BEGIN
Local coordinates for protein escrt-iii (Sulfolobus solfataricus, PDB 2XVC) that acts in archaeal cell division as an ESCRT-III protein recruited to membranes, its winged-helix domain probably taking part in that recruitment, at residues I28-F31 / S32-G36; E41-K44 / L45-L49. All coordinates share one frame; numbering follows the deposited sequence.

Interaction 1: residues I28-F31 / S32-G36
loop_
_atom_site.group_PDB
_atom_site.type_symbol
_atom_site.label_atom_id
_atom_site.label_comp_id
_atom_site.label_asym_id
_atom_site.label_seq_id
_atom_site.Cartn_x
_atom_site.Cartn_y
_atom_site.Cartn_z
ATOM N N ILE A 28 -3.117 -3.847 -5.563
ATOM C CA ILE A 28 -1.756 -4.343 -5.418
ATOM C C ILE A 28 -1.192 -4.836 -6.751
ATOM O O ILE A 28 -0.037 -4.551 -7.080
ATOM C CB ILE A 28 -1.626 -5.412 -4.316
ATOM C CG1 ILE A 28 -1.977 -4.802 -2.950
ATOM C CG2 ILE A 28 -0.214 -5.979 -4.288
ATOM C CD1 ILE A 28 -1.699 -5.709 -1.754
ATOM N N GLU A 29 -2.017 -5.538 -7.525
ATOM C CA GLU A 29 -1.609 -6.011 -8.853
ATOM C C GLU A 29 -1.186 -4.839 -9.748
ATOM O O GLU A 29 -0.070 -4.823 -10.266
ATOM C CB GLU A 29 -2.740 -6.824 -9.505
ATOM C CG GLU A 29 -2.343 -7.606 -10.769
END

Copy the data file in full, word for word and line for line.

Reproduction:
Local coordinates for protein escrt-iii (Sulfolobus solfataricus, PDB 2XVC) that acts in archaeal cell division as an ESCRT-III protein recruited to membranes, its winged-helix domain probably taking part in that recruitment, at residues I28-F31 / S32-G36; E41-K44 / L45-L49. All coordinates share one frame; numbering follows the deposited sequence.

Interaction 1: residues I28-F31 / S32-G36
loop_
_atom_site.group_PDB
_atom_site.type_symbol
_atom_site.label_atom_id
_atom_site.label_comp_id
_atom_site.label_asym_id
_atom_site.label_seq_id
_atom_site.Cartn_x
_atom_site.Cartn_y
_atom_site.Cartn_z
ATOM N N ILE A 28 -3.117 -3.847 -5.563
ATOM C CA ILE A 28 -1.756 -4.343 -5.418
ATOM C C ILE A 28 -1.192 -4.836 -6.751
ATOM O O ILE A 28 -0.037 -4.551 -7.080
ATOM C CB ILE A 28 -1.626 -5.412 -4.316
ATOM C CG1 ILE A 28 -1.977 -4.802 -2.950
ATOM C CG2 ILE A 28 -0.214 -5.979 -4.288
ATOM C CD1 ILE A 28 -1.699 -5.709 -1.754
ATOM N N GLU A 29 -2.017 -5.538 -7.525
ATOM C CA GLU A 29 -1.609 -6.011 -8.853
ATOM C C GLU A 29 -1.186 -4.839 -9.748
ATOM O O GLU A 29 -0.070 -4.823 -10.266
ATOM C CB GLU A 29 -2.740 -6.824 -9.505
ATOM C CG GLU A 29 -2.343 -7.606 -10.769